Built in the late 18th century, Lisbon’s main opera house, Teatro Nacional de São Carlos (Rua Sepra Pinto 9, Chiado; +351 21 325 3045; www.saocarlos.pt), was inspired by La Scala. A venue for ballet, opera and classical music, the theatre is renowned for its excellent acoustics and a stunning rococo interior. The Portuguese Symphony Orchestra is based here and other international classical music acts play throughout the year.

More expert advice on Lisbon

For suggestions on where to stay in Lisbon, see my Lisbon Hotels – Award winning expert hotel reviews, from cheap to luxury hotels in Lisbon page.

Read my overview on Lisbon nightlife and my guides Nightlife in Lisbon: Lisbon's best bars and Nightlife in Lisbon: Lisbon's best clubs.

guyan

I'm a freelance travel writer, editor and author. I write and edit travel features and books for Lonely Planet, the Sunday Times, the Sunday Times Travel Magazine, A Hedonist's Guide To..., Esquire and many others.

I have been a regular visitor to Lisbon for the past thirteen years. I first visted on an interrail trip as an eager 16 year-old backpacker and immediately fell in love with the city for its cobbled mish-mash charm and Atlantic-sprayed air. I have many close ties with the city, and working as a travel journalist, I continue to return regularly. I’ve often spent months at a time in the city, living in an apartment in Bairro Alto or Cascais, where I would eat and drink my way around the town by night and sleep it off on the suburban beaches by day. I consider the city a second home and when I’m not there I can be found seeking out the best pastel de nata or bica in the many Portuguese enclaves of North West London.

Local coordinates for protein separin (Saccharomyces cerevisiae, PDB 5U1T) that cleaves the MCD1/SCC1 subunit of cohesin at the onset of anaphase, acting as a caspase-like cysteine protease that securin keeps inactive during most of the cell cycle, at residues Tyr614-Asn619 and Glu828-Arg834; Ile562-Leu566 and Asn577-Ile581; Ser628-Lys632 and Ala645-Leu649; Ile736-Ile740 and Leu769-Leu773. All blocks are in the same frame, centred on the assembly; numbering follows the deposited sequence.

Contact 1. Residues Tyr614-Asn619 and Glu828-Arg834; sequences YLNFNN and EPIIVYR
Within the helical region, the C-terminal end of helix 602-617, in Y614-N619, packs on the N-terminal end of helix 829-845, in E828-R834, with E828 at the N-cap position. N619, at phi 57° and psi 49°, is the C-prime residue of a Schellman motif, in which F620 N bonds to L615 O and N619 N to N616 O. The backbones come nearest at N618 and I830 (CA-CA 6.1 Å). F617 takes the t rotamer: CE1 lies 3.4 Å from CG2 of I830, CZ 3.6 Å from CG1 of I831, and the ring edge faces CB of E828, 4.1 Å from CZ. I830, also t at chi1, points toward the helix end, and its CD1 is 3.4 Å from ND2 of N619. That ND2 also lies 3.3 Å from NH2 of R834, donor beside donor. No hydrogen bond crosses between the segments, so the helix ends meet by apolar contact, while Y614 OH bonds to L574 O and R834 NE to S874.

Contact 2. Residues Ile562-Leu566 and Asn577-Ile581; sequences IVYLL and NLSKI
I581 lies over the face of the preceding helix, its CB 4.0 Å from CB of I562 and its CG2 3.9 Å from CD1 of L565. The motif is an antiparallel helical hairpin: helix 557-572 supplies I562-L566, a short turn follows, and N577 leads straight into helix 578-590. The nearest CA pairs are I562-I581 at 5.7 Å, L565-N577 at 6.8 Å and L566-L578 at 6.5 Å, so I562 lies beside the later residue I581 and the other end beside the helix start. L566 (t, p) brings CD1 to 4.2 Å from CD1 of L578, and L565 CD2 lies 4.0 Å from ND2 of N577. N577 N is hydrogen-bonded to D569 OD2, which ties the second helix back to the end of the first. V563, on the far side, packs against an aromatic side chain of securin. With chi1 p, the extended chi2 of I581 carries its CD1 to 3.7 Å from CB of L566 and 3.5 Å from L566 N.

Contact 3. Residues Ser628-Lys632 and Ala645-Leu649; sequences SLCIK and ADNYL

My Lisbon

Where I always grab a coffee: going for a coffee in Lisbon is as much about getting my pastry fix as it is tending to caffeine cravings. If I’m anywhere near Belem, I’ll go into Pasteis de Belem for the world’s best pastel de nata (custard tart). If I’m closer to the centre of town I’ll head into Café A Brasíleira, for excellent coffee, Old World charm and bustling street tables.

My favourite stroll: in the summer, I like to head out to the beachside suburbs of Cascais and Estoril. There’s a lovely walk along the seafront promenade that connects the two towns. I also like to take one of the free bikes at Cascais train station and cycle out to the wild beaches at Guincho and beyond.

Fiction for inspiration: The Last Kabbalist of Lisbon by Richard Zimler will give you an insight into 16th-century Lisbon and the mystical world of kabbalah during the Jewish persecutions of the time. While the book is set in a very different Lisbon from the one you’ll see today, it does bring alive the medieval cobbled streets of the historic quarters and gives the city’s religious sites real poignancy.

Where to be seen: with its penthouse views across the city, members bar Silk (free membership can be arranged easily online) in Bairro Alto is where the beautiful people hangout these days.

The most breathtaking view: position yourself behind any of the cannons that protect the medieval Castelo de São Jorge. Here you’ll get a view that spans over the city’s church spires, terracotta rooftops and yawning Atlantic-facing estuary.

The best spot for some peace and quiet: for real inner-city calm you can’t beat the city’s ornate and serene churches and cathedrals, Basílica da Estrela, Igreja De São Roque, Igreja de São Vicente da Fora and Sé Cathedral.

Shopaholics beware: the vintage tailors, perfumeries, herbalists and haberdashers in the timeworn Baixa district are a maze of skills, crafts and trade.

City soundtrack: while the melancholic fado music is the traditional sound of the city, 21st-century Lisbon swings to a more Samba sound. My favourite local artist is Sara Tavares, have a listen to the lovely ‘Balancé’.

Don’t leave without... partying till dawn then getting a freshly baked pão com chorizo (chrozio baked in bread, or a Portuguese hot dog, if you like) from one of the city’s just-opened bakeries.